~ January 5, 2011 ~
So how about the wacky weather we had right before the New Year? Temperatures last Wednesday were in the mid 50's and Thursday was
a pleasant, spring-like day with temperatures topping out in the high 60's. Early Friday morning, most Kansas Citians were awakened
by lightning, thunder, rain and hail. And once the cold front moved through the early morning rain turned into ice
(photos). Kansas is
notorious for its ever changing weather but I must say that I have never seen anything quite like that. In a matter of 24 hours the
temperature went from a balmy 68° to a brisk 16°. Wacky weather indeed!
What does a gardener have to do to get some rain? Seriously, it is so dry. We have had little precipitation and I am worried about the
evergreens. We have had so much wind that many evergreens around town are looking
desiccated. I'm hoping that this weekend's system is
going to bring us some much needed moisture. At this point I don't care if it is rain or snow, just something really wet! Since we have
been fortunate to have a few warmer days don't be afraid to pull out that hose and water. Particularly those evergreens that look really
thirsty. Come spring time you will be glad you did.
A Heavy Load...
Snowfall has been pretty light and scarce this winter - so far anyway. When it does arrive remember that
certain evergreen shrubs, such as yew, juniper and arborvitae (northern white cedar) have a tendency
to accumulate snow during snowfalls. The weight of the snow bends the branches of the shrubs, and
can cause breakage or kinking. It is a good idea to remove most of the snow on these shrubs to reduce
such damage. Do not, however, beat the shrubs with a snow shovel or other implement. Doing so will
only cause additional damage. Use a broom or a brush and as gently as possible remove the snow from
the upper surfaces. Don’t be alarmed if the shrub does not immediately rebound to its former shape.
It is likely that in the spring, when sap is flowing through the shrub, it will recover from any
bending that may have occurred.
When ice and snow pile up it's not unusual to
reach for a deicing agent to help melt the frozen stuff away. Deicers work by lowering the freezing point of
water, creating a brine (chemical-water solution) and allowing
water to evaporate. The oldest and most common deicing agent is
sodium chloride (rock salt), but calcium chloride, potassium
chloride and magnesium chloride are also used. The damaging
effects of these materials on plants come from their reducing the
ability of plants to take up water and the effects may not show up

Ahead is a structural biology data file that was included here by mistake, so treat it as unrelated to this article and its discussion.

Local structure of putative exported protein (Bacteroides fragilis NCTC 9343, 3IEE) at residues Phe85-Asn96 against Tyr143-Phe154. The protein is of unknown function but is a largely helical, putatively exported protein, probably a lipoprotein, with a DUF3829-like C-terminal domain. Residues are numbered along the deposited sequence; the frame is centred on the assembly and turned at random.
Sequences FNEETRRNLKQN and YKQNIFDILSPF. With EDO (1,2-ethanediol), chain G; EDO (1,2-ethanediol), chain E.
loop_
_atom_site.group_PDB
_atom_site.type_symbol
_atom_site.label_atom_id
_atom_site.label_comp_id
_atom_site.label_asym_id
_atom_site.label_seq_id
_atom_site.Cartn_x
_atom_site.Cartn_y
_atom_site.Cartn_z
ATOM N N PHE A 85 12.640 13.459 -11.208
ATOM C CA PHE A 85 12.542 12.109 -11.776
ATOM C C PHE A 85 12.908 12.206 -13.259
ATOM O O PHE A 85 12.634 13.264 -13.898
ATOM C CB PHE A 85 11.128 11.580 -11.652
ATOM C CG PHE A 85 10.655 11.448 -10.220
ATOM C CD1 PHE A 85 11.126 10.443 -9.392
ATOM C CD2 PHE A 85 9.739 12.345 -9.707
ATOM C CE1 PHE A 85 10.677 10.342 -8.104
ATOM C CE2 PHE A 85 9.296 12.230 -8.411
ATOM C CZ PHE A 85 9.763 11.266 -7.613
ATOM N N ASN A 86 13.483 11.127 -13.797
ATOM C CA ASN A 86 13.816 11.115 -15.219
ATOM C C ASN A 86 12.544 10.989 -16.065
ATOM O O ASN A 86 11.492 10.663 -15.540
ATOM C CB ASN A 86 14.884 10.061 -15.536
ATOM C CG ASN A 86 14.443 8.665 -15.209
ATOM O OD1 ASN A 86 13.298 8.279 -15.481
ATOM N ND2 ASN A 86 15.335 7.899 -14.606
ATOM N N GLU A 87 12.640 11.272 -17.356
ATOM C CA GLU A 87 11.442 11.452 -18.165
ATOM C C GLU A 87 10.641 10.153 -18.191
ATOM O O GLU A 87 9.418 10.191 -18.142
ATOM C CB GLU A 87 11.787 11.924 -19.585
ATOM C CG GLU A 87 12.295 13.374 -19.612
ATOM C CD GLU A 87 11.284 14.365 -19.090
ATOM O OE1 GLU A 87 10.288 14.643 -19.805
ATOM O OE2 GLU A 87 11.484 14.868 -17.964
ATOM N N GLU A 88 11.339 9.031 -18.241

until late spring or summer when water stresses begin to prevail
so don’t expect damage to be immediate.
Limited use of deicers and spreading the ice
slush when scooping it away over a wide area will lessen
potential damage. Heavy applications of water in the spring
season can also flush salts downward through the soil.
Belated Bulb Burial...
If you're like me you were counting on warmer weather in December
to finish your bulb planting. Between unpredictable weather and the
crush of the holidays it just didn't get done. Here's a trick I've
gotten used to using each year: Plant your bulbs now in individual
peat pots and place the pots in flats. Set them outside where it is cold
and bury the bulbs under a thick blanket of leaves. With luck the ground
will thaw again this winter and we can use the opportunity to transplant
them into the garden.
These past few weeks of wintry weather have us dreaming about spring! It seems
like a long way off on the calendar but guess what? There are several flowers
whose seeds can be started this month! They include Begonia, Browallia,
Geranium, Larkspur, Pansy and Vinca. Check out
When to Start Seeds Indoors for more details.
If you have ever pruned trees in late winter to early spring, you may have
noticed that some weep sap from fresh pruning wounds. Different species of
trees vary in how easily and how much they "bleed." Those that are
most susceptible to bleeding include maples (silver, sugar, amur, Norway and
hedge), black walnut, pecan, birch, mulberry, Osage orange (hedge tree) and
grape. Though bleeding may look as if it would cause considerable damage to
the tree, that's not the case. Even if large amounts of sap are lost, there
is no apparent long-term damage. However, many people find the appearance of
this bleeding objectionable. Pruning during the winter when temperatures
remain below freezing will help minimize sap flow. So if you have any of the
"bleeders" that need pruned, you might want to do it while the weather
is really cold.
This month is a good time to remember your houseplants. If
any of them are getting too big for their pots simply divide them
and re-pot. While you are at it give them some TLC by doing the
judiciously. A light trim is usually sufficient.
- Check for bugs.
Aphids and other critters can usually be eradicated with some
- Make sure the low
winter sun isn't hurting your plants placed near windows. You
can relocate them or simply rotate them periodically if
- A different
window related problem may be the cold. Leaves don't like
touching cold glass.
- If your house is
really dry (like mine) make sure you mist your plants
Keep Off The Grass...
When temperatures plummet your grass will respond by moving water to areas outside
the cells. Ice accumulates in spaces between the cells and individual grass blades
become brittle. Walking on frozen turf will force the ice and cells together and
can cause permanent damage to your lawn. Do your best to avoid it.
"Of all the ingredients we employ in the creation of a garden,
scent is probably the most potent and the least understood. Its effects can be either direct and immediate,
drowning our senses in a surge of sugary vapour, or they
can be subtle and delayed, slowly wafting into our consciousness, stirring our emotions and colouring our
~ Stephen Lacey